could such a thing be real and here?
As soon as he had entered the room, the
glass door swung shut behind him and he could hear something – these crystals
were singing, softly and harmonic, but yet insistently and their song too was
building up and getting louder.
They sung of such things as the boy had
never heard – they sung of beauty and of harmony, of colours and of joy, of
lightness and of soaring and for the first time in his entire life, the boy did
want to listen for these were stories never told, words never spoken, yet these
were the things he had always longed to hear, these were the songs he had cried
himself to sleep each night for because they were not there and yet a part of
him remembered that they should have been.
And as the crystals sang of
joy and grace, of splendour and of majesty, of sweeping glory and the pure
perfection of all things, the boy found that his own voice joined them in the
singing, raw and sore it was at first, but then with gathering clarity as all
the years and all the days became undone and made to be a nothing, the boy sang
with the crystals and he knew that he had found a gift that was not just for him
How long he stayed there, I don’t know, but there came a time
when he stopped singing with his voice and instead, his heart was singing.
When that happened, he stood up and thanked the crystals; and without a
moment’s hesitation, he went back down the stairs and unbolted the door behind
which the monster crystals groaned and moaned.
Into the dark he stepped
and into the storm of suffering he began to sing the song that he had learned,
and as he sang, a wondrous transformation began to occur to the misshapen
crystals – they tried and stretched to catch his harmonies in their distorted
voices, yet even so, with each one who even tried, the storms of sounds began to
drift away as though a wind was changing in direction and with gathering
strength and power, all the crystals began to sing the song the boy had brought
with him until the song was a movement, then a dance, then a force that melted
their forms and gave them a different structure, different existence, which in
turn sang clearer and yet clearer still.
One by one, one small shard at
a time, the crystals came to life afresh and they began to glow and shine, bring
colours and aligning to the perfection and the harmony they found within the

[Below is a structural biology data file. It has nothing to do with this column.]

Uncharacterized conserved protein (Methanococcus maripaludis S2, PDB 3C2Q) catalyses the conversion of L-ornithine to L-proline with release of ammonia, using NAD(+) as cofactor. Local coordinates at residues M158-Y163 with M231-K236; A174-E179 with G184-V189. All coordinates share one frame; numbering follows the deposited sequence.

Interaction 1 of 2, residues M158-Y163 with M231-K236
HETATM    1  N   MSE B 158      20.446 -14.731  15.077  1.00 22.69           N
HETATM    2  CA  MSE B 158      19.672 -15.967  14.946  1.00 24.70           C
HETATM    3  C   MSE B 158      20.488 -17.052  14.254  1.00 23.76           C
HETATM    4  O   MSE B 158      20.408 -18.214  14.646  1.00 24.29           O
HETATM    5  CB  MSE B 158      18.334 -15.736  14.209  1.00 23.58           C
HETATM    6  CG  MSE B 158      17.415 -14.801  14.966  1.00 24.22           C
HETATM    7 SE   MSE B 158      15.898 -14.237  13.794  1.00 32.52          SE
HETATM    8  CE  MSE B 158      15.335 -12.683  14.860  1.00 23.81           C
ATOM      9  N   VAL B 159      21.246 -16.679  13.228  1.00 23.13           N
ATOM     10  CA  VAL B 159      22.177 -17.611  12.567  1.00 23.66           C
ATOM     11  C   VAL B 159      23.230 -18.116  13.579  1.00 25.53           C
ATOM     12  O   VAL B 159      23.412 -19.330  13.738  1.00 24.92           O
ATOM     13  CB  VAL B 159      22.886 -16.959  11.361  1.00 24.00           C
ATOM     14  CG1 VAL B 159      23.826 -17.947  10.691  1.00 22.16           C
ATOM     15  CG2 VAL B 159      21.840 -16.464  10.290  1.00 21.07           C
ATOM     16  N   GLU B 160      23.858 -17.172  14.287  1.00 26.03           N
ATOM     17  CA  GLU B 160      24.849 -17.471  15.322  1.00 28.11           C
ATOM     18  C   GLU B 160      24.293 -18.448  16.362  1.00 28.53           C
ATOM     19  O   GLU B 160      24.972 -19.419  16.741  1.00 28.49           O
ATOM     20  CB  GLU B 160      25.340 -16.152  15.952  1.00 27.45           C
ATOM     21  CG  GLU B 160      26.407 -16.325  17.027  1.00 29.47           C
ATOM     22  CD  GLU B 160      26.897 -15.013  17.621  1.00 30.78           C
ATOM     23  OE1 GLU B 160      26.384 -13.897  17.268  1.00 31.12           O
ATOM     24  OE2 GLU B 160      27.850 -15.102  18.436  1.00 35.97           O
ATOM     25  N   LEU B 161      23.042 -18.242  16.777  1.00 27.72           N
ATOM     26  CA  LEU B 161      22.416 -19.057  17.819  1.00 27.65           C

song, they turned as beautiful if not more beautiful still than those above them
and a unity was born as all the tower rang in song, rang out like God’s own
bells across the world.
Far away, the magician who owned the tower of
the crystals, heard the song and knew it was coming from his home, but he did
not know what had happened, and so he hastened back, flying like magicians do
across the lands and seas, and he could not believe just what had happened, for
he had grown the crystals for a very long time indeed, one set kept in the grim
and dark, the other in the bright and love, so that he might compare them and
learn something new about the nature of the universe, and how to do much
But such magic as that song!
wilderness had started to transform, already new life began to raise its glory
and the oldest, gnarliest trees of all began to sprout new green leaves, and
buds that would become their flowers, too.
Entirely astonished, the
magician entered his tower, and there he found the boy, and there he learned
that only beauty raises beauty, that only truth can call to more, and that the
magic he had sought so long was found just nowhere else but there.
grateful was he to the boy, and so delighted to have found out about his
mistakes he was that he at once made a vow to dedicate his remaining years just
to the study of beauty and truth, and he took the boy for his son and
apprentice, to carry on his work for all the years to follow.
they brought the blessings of beauty and of truth to many; and roads were built,
and people came from far and wide to find their healing here and their own
voice, and bring the gift of the Crystal Magician to their lands, their loved
ones and their homes.
© Silvia Hartmann 2004